The work will make it a smart motorway able to monitor a variety of different speed limits.

Ashley Derricott reports:

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Full report: Cancer patient kept "in the dark" to help research

Irene Williams in a balaclava, hat and sunglasses to protect her. Credit: ITV News

This is how Irene Williams has appeared to the world for the last month.

Wrapped in a balaclava and wearing dark glasses whenever she's ventured out of her home.

Irene has inoperable bile duct cancer and is being treated by specialists at Aintree University hospital.

The drug she's been taking is light sensitive, so keeping away from sunlight has become the norm.

Dangers facing our road workers

The dangers facing people who work on motorways and major A roads in Greater Manchester will be highlighted today. Road workers will talk about the risks from passing traffic. Last year saw the highest number of serious injuries for six years, with ten road workers suffering major injuries across England.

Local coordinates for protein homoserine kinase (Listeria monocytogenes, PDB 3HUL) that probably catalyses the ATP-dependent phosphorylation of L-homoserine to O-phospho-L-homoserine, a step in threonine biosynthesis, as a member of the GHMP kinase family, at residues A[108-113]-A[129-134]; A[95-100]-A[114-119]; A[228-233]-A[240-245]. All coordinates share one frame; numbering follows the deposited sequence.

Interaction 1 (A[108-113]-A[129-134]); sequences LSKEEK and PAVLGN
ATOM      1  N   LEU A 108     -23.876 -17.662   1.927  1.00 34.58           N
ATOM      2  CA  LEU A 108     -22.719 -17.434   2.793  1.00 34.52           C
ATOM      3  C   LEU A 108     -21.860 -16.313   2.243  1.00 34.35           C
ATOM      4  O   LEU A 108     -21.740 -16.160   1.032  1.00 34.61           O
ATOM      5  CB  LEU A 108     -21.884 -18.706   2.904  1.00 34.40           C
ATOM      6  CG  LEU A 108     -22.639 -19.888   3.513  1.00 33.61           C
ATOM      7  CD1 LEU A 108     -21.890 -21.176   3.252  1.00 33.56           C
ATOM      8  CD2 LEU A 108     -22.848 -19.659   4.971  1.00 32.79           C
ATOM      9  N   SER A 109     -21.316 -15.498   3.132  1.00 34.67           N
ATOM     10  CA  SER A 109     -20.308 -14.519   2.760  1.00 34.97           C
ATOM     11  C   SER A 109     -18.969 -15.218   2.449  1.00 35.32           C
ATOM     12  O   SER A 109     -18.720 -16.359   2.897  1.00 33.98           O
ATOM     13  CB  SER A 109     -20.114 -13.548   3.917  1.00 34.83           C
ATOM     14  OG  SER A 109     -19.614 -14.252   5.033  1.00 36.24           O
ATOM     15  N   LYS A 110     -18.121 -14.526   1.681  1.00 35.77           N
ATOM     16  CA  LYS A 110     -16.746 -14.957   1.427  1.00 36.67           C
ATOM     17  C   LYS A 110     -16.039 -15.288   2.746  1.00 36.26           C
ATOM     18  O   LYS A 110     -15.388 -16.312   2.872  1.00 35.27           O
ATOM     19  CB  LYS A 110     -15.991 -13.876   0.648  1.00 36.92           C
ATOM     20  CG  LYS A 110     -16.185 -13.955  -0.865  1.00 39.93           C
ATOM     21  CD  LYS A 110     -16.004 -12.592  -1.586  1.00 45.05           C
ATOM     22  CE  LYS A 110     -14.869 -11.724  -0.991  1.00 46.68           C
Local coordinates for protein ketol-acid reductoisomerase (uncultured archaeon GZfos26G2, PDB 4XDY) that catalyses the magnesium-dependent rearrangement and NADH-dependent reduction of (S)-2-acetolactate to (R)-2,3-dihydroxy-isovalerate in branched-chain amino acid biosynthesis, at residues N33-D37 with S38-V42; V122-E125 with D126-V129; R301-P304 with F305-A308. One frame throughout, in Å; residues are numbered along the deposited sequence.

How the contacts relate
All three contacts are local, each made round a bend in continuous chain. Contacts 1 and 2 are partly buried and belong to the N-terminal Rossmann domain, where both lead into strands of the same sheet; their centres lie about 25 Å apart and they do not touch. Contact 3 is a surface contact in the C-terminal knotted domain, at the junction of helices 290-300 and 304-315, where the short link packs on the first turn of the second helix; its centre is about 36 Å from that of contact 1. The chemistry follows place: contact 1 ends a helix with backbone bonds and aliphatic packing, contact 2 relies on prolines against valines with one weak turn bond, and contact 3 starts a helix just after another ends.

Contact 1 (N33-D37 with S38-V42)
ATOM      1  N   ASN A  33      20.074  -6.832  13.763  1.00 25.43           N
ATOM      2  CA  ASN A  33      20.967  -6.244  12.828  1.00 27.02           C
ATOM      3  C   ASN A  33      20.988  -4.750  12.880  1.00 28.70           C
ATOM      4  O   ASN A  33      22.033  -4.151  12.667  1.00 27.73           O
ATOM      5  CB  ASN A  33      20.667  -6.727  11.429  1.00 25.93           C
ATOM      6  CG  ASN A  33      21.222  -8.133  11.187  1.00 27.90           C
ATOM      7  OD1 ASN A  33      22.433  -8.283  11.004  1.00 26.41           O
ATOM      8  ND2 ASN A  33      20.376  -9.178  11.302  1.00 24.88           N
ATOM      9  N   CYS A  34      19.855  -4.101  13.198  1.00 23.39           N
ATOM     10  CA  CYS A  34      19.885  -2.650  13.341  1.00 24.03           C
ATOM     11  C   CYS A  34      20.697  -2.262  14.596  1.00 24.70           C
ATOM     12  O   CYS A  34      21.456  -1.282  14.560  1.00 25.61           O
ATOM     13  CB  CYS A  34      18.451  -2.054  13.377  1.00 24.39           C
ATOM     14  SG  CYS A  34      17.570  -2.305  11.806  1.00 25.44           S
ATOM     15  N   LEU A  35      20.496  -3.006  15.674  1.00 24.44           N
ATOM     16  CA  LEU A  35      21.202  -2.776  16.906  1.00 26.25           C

Credit: PA

 new multi million pound smart motorway scheme is currently underway on a 17 mile stretch between the M60 near Sale and the M62 near Rochdale. 317 people were injured while working on or near motorways and major A roads in the five years between 2009 and 2013.

The test that could detect early signs of lung cancer

Doctors may introduce a breath test designed to detect early signs of lung cancer . This in turn could help lower the disease's death rate. Researchers at University of Liverpool developed a technique for analysing the vapour inside the container in which the cells were growing and showed it was capable of distinguishing which of the two different genes were faulty.

Credit: PA

Its estimated that lung disease kills more than 35,000 people in the UK every year. It's the biggest cause of cancer death and has a low survival rate because diagnosis is often at the terminal stage.